Thermohaline Circulation and Climate Change in the Southern Hemisphere: Characterizing the Spectrum of Variability Over Glacial Cycles
C D Charles (Scripps Institution of Oceanography, La Jolla, CA 92093-0220; ph. 619-534-5911; Internet: firstname.lastname@example.org); U S Ninnemann (Scripps Graduate Department, La Jolla, CA 92093-0208; ph. 619-534-4838); P G Mortyn (Scripps Graduate Department, La Jolla, CA 92093-0208; ph. 619-534-4838)
There are several ways to approach the origin and extent of rapid climate variability throughout the Pleistocene from the deep sea sedimentary archive. For example, it is possible to determine whether the amplitude and phase of millennial scale variability is similar everywhere and whether the spectrum evolves depending on global climate state. It is also possible to look for geographic fingerprints of oceanic processes by targeting particularly sensitive regions for thermohaline circulation. Here we review the evidence for rapid change in one of these "hot spots" for circulation--the Southern Ocean.
A growing library of deep sea sediment records from the circumpolar region of the Southern Ocean allows a mappable description of ice age surface and deep water variability. The evidence gathered thus far suggests that for the surface ocean , millennial scale changes in climate and nutrient proxy variables are most dramatically expressed in the Atlantic sector, and they are greatly damped (or even non existent) in the Indian and Pacific sectors. This observation strongly suggests that the Atlantic variability is a reflection of thermohaline circulation changes, ultimately associated with the variable production of North Atlantic Deep Water. However, since the formation region of Antarctic Intermediate Water shows little evidence for millennial scale variability, it is unlikely that abrupt thermohaline changes were propagated downstream (to the North Pacific, for example) through this conduit. The explanation for the basinal difference in surface ocean properties is not obvious, but probably involves a geographically heterogeneous effect of vertical stratification. A further complication is that the surface climate changes, deduced from planktonic foraminiferal chemistry and abundance, are not in phase with deep ocean shifts. These deepwater nutrient changes, inferred from foraminiferal carbon isotopes, are also damped in the Pacific basins relative to Atlantic, but millennial scale oscillations can still be traced throughout the circumpolar region. This coherent interbasinal variability cannot be a result of changing productivity regimes --one possible overprint for carbon isotopes--and must reflect thermohaline circulation.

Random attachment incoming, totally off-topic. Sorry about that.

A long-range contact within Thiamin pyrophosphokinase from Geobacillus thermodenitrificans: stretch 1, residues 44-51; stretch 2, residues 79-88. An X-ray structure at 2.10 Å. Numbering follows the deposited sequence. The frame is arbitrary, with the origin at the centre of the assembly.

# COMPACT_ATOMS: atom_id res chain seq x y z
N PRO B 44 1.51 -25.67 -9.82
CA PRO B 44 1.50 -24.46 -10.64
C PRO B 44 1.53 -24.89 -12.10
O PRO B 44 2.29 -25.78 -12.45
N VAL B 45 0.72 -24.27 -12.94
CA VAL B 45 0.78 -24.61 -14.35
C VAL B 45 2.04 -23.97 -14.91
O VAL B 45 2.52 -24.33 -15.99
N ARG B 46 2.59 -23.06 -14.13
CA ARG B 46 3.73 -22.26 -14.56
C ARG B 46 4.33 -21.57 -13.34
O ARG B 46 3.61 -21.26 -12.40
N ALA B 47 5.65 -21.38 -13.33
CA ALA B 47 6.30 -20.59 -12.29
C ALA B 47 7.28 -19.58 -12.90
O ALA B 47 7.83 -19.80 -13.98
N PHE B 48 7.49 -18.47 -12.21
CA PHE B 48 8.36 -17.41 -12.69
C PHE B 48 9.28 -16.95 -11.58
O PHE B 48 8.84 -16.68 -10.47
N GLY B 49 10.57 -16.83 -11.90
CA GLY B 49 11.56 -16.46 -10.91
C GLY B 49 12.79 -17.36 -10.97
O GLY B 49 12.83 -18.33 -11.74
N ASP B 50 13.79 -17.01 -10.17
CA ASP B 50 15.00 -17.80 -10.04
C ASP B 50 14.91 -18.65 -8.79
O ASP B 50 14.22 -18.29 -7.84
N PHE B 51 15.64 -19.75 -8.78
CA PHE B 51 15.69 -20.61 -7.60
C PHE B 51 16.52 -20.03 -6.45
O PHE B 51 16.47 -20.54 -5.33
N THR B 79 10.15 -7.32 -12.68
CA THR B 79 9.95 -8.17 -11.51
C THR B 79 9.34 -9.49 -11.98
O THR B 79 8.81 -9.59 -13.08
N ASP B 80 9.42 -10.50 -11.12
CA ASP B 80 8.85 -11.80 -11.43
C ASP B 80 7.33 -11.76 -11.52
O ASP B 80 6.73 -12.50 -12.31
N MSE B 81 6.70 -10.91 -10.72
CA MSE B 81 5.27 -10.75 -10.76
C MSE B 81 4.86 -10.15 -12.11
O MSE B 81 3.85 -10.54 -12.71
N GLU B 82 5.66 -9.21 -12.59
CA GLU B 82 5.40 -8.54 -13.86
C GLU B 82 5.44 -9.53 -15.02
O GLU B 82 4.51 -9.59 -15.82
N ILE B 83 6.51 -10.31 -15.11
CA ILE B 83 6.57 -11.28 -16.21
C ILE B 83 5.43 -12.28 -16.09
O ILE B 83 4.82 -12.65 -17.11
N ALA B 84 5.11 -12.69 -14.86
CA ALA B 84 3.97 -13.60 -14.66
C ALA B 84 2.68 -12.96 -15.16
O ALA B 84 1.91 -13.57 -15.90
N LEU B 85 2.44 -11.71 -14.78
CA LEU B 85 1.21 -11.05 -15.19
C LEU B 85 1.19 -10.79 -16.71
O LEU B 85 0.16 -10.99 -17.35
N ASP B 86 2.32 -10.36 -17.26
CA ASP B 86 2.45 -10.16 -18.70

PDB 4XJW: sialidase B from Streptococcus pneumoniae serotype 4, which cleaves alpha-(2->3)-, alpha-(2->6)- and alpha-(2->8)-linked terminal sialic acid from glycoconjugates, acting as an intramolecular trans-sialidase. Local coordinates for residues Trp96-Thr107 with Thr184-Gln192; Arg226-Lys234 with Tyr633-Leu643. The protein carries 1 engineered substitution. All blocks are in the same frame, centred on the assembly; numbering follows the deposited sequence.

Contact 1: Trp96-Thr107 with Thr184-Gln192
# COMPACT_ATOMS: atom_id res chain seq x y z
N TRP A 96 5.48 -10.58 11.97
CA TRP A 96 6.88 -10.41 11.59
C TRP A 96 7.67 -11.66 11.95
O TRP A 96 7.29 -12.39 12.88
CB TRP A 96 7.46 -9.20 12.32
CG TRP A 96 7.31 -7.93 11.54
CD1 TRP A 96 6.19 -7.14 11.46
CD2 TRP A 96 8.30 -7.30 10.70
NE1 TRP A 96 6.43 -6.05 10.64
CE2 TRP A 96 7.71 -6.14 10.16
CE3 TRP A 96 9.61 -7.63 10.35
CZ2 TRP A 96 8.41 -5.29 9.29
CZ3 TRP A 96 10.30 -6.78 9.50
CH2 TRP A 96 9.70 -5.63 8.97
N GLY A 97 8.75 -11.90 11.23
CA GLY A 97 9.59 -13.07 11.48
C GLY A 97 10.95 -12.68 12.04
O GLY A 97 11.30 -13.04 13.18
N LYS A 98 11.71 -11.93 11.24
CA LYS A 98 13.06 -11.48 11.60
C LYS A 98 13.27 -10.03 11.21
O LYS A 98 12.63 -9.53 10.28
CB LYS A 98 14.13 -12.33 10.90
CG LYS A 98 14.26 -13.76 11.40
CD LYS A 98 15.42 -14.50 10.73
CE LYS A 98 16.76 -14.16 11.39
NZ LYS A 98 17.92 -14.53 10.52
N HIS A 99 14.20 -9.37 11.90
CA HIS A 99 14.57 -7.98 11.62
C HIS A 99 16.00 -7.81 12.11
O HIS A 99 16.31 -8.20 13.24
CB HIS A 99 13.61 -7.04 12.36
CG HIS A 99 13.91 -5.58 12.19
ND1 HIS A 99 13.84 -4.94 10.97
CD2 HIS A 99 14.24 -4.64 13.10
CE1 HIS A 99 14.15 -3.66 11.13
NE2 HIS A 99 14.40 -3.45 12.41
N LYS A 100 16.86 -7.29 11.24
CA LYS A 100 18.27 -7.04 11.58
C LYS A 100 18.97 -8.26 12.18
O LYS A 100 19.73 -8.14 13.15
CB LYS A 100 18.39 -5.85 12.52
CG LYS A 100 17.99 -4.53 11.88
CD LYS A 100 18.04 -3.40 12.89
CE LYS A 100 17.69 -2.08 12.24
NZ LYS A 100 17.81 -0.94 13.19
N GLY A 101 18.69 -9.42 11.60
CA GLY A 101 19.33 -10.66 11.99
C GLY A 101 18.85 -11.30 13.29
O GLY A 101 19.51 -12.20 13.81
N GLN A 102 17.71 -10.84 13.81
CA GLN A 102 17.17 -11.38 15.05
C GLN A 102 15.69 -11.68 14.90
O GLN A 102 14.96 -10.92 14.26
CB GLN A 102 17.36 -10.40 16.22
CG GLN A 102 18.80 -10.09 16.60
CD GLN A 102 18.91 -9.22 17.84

Typical piston cores in rapidly accumulating Southern Ocean sediments do not penetrate to the last interglacial period, precluding an assessment of multiple glacial cycles. However, recently collected (Ocean Drilling Program) sediments from high deposition rate sites in the south Atlantic span the entire Pleistocene. We intend to delineate the evolution of millennial scale variability over this interval, therefore establishing context for the ice age observations.